In theory, in a democracy, the majority wins. In reality, in America’s democracy, that’s not always so. The winner of an election in most of America is not necessarily the person supported by a majority. The winner is the one who gets the most votes.
Consider the recent Democratic primary in Massachusetts’ Third Congressional District. Six candidates ran to be the nominee. The winner won with just 21.7 percent of the vote, and went on to win the general election with more than 60 percent of the vote. But in the primary, no one can say whether that nominee was supported by a majority of Democrats. All we know is that almost 80 percent cast their vote for someone else.
One way to fix this problem is to implement the system used in Maine and in many democracies around the world — ranked-choice voting or RCV. That system lets voters rank the candidates. If their first choice doesn’t win, then their second-choice vote is counted. If their second choice doesn’t win, the third-choice vote is counted — and so on. The process continues until one candidate receives a majority of the votes. That candidate is the winner — and the one supported by a majority of voters.
Critics complain this system is too complicated. But no American is confused by the sentence “If they don’t have mint chip, then I’ll take chocolate chip.” And nothing requires that anyone vote for more than one candidate. If you want to rank just one candidate, that’s fine. The system would simply give others the chance to say who else, beyond their first choice, they could live with too.
Is it really worth it? No doubt, there are clear cases when it would have mattered — lots. Think about Florida in 2000. George Bush had beaten Al Gore by 537 votes. Yet Ralph Nader had received 97,000 votes in Florida. Even accounting for the 17,000 who voted for Pat Buchanan, it’s hard to believe that if Florida voters could have ranked their preferences, Gore would not have become president.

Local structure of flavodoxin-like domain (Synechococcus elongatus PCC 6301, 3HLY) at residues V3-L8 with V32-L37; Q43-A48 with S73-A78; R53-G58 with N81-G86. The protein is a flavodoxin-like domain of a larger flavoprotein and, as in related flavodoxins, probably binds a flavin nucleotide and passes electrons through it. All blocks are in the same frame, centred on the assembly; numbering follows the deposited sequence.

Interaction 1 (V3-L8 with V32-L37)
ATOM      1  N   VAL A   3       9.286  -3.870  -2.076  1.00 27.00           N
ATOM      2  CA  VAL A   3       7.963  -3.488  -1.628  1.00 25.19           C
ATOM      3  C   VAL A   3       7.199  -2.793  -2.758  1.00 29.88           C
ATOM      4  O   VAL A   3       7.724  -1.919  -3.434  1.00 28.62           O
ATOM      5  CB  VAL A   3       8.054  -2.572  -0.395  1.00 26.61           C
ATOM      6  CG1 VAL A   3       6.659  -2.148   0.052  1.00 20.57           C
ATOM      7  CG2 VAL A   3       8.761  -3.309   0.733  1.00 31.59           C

RCV doesn’t matter unless there are more than two candidates running. But with RCV, more candidates would be encouraged to run. If you knew your first-choice vote wouldn’t help elect your last-choice candidate, more third-party candidates would receive first-choice votes. That, in turn, could encourage other candidates to take the ideas of third-party candidates more seriously.
It could do even more than that. If candidates know they could win — not just with first-choice votes, but second- and third-choice votes — they’d have a strong incentive not to engage in negative campaigning against rivals in the primary. Not always, but certainly more than now, when the norm has become the game of trashing your opponent rather than winning America.
RCV won’t solve all the problems of America’s democracy. No single change could. But it is a critical part of any package of campaign reform by giving every voter in America, whether Republican or Democrat, a more meaningful vote. At the least, after Voter Choice Massachusetts collected more than 110,000 signatures demanding it, voters should have the opportunity to choose that power by referendum on the November ballot.
Even better, the state Legislature could follow Maine and adopt the idea for the 2020 presidential general election. If a third party candidate emerged, the trial run would give voters a chance to see the system in operation on the November ballot, at least on a small scale. Rankings would be crystal clear for the president. It could help voters see how RCV would work more generally.
Politicians don’t like change — especially change that affects how they get reelected. But our flawed election laws need fundamental change. For too long, America has suffered leaders who don’t represent the majority of voters. RCV would put an end to that.
Lawrence Lessig is a professor of law and leadership at Harvard Law School. His latest book is “They Don’t Represent Us.”